Why does your business need solar?
For starters, with solar, you can save money on energy costs, capture the tax benefits, and help the planet simultaneously. When you turn on a light switch or computer at work, where does the energy come from? Do you consider the environmental and downstream impact of energy production? How can your company lead by example and offset or mitigate the effect of its current energy use? Rather than externalizing this and the impacts of current energy production, why not make your energy from your roof or parking lot? Most of us have considered or installed solar on our homes.
Meanwhile, a business’s usage has a much larger carbon footprint and more available incentives for companies to benefit from switching to solar. While more and more businesses are looking to reduce environmental impacts, becoming B-corps or doing lifecycle analysis on their products and inputs. While looking for ways to hedge the ecological impact of their businesses, one of the easiest ways of doing this may be using unused roof space for solar or covering the parking lot with solar carports.
When is the best time to add solar to your business or place of work?
Much like “the best time to plant a tree was twenty years ago, the second-best time is now,” solar follows the same logic in many ways. There are currently significant incentives like tax advantages. Over the years, technology has improved tremendously, causing the prices of panels and equipment to plummet. The drop in cost has also led to public awareness of renewable energy, influencing business leaders to decrease their carbon footprint and take responsibility for their environmental impacts.
The costs of installing solar have come down substantially, and the recent financing options have made commercial solar one of the best investments available. A business can eliminate an unsustainable and rising cost (kWh usage and electricity rates) with a sustainable and fixed price, allowing them to have free energy from the sun. Commercial solar arrays often have a 3–5-year ROI and will last 30-50+ years.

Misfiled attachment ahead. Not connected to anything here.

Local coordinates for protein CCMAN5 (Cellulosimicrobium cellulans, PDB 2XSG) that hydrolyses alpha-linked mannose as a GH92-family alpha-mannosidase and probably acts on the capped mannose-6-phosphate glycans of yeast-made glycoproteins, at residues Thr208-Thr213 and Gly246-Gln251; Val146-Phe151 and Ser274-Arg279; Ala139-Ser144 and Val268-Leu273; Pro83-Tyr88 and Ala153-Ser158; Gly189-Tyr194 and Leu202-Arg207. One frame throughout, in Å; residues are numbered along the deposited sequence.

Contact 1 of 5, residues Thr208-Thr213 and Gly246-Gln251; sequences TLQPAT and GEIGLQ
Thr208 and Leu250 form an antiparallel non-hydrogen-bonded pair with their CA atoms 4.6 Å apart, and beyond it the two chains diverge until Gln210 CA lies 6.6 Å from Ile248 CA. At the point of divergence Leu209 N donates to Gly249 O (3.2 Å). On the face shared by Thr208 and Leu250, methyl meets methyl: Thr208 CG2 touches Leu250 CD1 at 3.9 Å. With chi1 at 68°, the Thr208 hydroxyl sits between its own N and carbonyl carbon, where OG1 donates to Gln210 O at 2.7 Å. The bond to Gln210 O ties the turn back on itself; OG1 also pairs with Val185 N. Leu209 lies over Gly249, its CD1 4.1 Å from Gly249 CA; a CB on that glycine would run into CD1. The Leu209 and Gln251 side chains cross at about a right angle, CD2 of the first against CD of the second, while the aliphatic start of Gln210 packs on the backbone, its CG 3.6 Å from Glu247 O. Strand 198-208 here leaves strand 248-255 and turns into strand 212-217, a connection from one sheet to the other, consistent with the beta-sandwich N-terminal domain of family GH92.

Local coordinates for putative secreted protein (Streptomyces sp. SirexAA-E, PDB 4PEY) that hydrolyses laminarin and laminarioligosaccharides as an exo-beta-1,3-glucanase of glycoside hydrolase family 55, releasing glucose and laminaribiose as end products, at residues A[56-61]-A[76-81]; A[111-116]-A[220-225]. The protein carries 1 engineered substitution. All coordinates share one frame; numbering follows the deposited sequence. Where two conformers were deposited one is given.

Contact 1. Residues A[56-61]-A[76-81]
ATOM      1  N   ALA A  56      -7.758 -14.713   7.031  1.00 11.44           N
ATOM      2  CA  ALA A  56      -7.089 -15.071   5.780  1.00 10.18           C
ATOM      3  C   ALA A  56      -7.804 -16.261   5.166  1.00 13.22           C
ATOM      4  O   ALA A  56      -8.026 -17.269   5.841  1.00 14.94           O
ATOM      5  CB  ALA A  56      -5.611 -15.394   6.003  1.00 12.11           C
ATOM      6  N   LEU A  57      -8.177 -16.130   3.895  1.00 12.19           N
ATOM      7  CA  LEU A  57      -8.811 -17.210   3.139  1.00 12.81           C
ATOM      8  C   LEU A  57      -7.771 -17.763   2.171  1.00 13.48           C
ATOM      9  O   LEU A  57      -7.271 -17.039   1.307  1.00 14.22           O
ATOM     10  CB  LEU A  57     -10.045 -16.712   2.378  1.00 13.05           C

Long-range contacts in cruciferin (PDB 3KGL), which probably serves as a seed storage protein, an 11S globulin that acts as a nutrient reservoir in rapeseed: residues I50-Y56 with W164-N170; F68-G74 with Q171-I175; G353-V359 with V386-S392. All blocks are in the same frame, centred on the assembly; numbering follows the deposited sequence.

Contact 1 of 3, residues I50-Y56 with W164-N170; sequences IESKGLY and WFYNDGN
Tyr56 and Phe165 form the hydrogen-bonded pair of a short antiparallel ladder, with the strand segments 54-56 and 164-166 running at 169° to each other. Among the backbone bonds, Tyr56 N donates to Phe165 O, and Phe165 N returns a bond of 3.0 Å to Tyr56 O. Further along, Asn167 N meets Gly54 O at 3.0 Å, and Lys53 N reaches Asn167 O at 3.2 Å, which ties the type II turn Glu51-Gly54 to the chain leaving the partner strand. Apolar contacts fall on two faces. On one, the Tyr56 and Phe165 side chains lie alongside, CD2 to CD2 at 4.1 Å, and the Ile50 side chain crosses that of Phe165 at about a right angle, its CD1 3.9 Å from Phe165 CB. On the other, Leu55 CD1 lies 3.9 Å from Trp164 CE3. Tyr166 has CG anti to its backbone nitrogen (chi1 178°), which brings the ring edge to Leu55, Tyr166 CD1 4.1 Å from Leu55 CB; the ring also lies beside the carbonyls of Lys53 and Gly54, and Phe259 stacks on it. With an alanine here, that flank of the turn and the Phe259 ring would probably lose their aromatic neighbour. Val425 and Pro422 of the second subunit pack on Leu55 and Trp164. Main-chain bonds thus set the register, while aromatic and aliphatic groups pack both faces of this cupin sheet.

With the price of panels coming down around 87% in the past decade due manufacturing and production scaling up, while efficiencies have improved. For example, when I started working in solar, panel efficiencies were around 17%, and now panels generally are about 21% efficient (the amount of the light spectrum captured by the panels).
While recently the price of raw materials has been increasing (largely silicone, semiconductors, steel, aluminum, glass, and wiring), this is an offset. The technological improvements hedge these increases as efficiencies increase output, meaning we need fewer panels today to offset energy use. This results in fewer panels, racking, wiring, and installation time. Often the return on investment depends on the size of the array, the local utility’s interconnection approval process, and local permitting (the larger the system, the shorter the ROI). There is, however, no ROI in continuing to pay rising electric bills. Many systems will last 30-50 years, and while many warranties on panels are 25-30 years on productions, panels continue to work well past their warrantied life. As energy costs rise, as they usually do around 3.5% a year, the business is constantly being charged more for energy. With solar, you can lock in a fixed financing cost, capture the incentives, and often start saving money on day one.
There are several incentives to help businesses transition to a clean energy future. The first is the Federal Tax Credit or the ITC. The ITC is a dollar-for-dollar credit against Federal Taxes paid and is currently a 26% credit from the cost of the system. The ITC is stepping down and is scheduled to decrease to 22% next year, 10% the following year, and then be phased out. This phase-out is a great time to capture this tax credit incentive.
While I am not a tax professional and every tax situation is different, a business can also deprecate the solar array. This has traditionally been an accelerated depreciation schedule, a 5.5-year schedule, or MACRS deprecation. Currently, for the remainder of this year, this can be taken as bonus deprecation or 100% upfront the first year, which doesn’t include half of the ITC. So, for instance, at a 26% ITC a business could deprecation 87% of the cost of the array.